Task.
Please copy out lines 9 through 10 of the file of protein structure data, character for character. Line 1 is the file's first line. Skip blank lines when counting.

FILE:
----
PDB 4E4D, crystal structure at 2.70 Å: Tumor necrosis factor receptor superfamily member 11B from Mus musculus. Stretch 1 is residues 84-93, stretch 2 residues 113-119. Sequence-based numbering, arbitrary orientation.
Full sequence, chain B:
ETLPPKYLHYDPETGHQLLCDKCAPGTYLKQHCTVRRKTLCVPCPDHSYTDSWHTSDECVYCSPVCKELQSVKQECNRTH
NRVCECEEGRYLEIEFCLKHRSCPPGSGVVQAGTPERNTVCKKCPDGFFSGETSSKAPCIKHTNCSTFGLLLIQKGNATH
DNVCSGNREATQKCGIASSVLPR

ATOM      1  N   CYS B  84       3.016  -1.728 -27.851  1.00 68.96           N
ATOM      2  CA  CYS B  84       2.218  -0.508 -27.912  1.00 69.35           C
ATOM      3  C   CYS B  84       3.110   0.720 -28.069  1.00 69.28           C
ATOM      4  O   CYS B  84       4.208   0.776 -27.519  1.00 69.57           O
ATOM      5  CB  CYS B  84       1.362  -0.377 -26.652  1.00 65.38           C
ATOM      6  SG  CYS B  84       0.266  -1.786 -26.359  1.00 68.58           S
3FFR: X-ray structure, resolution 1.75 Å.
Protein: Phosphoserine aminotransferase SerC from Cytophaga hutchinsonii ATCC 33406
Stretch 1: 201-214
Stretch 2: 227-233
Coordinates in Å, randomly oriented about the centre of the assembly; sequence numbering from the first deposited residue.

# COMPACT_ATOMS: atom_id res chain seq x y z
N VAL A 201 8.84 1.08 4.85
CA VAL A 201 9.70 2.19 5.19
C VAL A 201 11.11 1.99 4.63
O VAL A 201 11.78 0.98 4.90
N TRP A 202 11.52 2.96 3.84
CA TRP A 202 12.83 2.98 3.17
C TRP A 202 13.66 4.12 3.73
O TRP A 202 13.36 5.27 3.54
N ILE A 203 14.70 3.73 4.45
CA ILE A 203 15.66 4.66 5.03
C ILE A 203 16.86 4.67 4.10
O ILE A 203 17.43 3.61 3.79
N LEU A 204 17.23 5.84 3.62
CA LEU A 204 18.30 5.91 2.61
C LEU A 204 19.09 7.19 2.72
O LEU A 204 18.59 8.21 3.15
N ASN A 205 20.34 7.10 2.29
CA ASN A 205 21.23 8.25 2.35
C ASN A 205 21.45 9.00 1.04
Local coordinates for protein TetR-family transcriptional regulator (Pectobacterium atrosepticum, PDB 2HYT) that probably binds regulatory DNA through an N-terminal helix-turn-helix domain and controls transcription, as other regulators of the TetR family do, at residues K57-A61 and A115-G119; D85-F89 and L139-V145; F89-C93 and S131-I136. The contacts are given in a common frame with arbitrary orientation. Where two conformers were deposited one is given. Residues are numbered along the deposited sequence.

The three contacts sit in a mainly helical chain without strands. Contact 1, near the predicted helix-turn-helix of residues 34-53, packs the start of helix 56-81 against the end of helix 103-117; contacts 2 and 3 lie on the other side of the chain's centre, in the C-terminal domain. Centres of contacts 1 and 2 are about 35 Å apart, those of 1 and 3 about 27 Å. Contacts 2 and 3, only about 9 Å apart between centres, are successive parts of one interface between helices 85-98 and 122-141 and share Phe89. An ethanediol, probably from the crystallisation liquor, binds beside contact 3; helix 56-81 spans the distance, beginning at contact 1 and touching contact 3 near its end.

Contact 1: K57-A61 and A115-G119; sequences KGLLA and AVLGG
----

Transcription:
ATOM      4  O   CYS B  84       4.208   0.776 -27.519  1.00 69.57           O
ATOM      5  CB  CYS B  84       1.362  -0.377 -26.652  1.00 65.38           C